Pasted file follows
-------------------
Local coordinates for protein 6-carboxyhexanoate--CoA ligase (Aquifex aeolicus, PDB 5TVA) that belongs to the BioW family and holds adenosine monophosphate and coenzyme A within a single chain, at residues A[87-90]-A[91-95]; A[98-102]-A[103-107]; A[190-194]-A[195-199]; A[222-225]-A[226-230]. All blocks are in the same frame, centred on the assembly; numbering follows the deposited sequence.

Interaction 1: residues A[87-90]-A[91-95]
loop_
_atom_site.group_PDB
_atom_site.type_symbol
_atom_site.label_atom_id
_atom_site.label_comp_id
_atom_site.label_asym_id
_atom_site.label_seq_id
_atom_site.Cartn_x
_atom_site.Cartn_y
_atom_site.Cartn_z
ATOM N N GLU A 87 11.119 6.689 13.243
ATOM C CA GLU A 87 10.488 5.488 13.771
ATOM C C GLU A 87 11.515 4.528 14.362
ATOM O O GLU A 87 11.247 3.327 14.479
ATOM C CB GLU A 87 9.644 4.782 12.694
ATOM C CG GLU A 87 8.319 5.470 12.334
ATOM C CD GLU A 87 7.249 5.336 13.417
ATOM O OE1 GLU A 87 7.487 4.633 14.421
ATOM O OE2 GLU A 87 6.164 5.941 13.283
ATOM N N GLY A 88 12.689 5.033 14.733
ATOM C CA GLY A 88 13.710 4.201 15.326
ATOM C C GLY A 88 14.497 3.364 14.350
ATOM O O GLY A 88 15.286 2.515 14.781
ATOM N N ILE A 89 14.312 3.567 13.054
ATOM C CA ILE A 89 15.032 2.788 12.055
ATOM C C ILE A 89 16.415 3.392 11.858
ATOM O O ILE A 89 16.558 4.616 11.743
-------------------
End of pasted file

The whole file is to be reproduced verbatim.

Local coordinates for protein 6-carboxyhexanoate--CoA ligase (Aquifex aeolicus, PDB 5TVA) that belongs to the BioW family and holds adenosine monophosphate and coenzyme A within a single chain, at residues A[87-90]-A[91-95]; A[98-102]-A[103-107]; A[190-194]-A[195-199]; A[222-225]-A[226-230]. All blocks are in the same frame, centred on the assembly; numbering follows the deposited sequence.

Interaction 1: residues A[87-90]-A[91-95]
loop_
_atom_site.group_PDB
_atom_site.type_symbol
_atom_site.label_atom_id
_atom_site.label_comp_id
_atom_site.label_asym_id
_atom_site.label_seq_id
_atom_site.Cartn_x
_atom_site.Cartn_y
_atom_site.Cartn_z
ATOM N N GLU A 87 11.119 6.689 13.243
ATOM C CA GLU A 87 10.488 5.488 13.771
ATOM C C GLU A 87 11.515 4.528 14.362
ATOM O O GLU A 87 11.247 3.327 14.479
ATOM C CB GLU A 87 9.644 4.782 12.694
ATOM C CG GLU A 87 8.319 5.470 12.334
ATOM C CD GLU A 87 7.249 5.336 13.417
ATOM O OE1 GLU A 87 7.487 4.633 14.421
ATOM O OE2 GLU A 87 6.164 5.941 13.283
ATOM N N GLY A 88 12.689 5.033 14.733
ATOM C CA GLY A 88 13.710 4.201 15.326
ATOM C C GLY A 88 14.497 3.364 14.350
ATOM O O GLY A 88 15.286 2.515 14.781
ATOM N N ILE A 89 14.312 3.567 13.054
ATOM C CA ILE A 89 15.032 2.788 12.055
ATOM C C ILE A 89 16.415 3.392 11.858
ATOM O O ILE A 89 16.558 4.616 11.743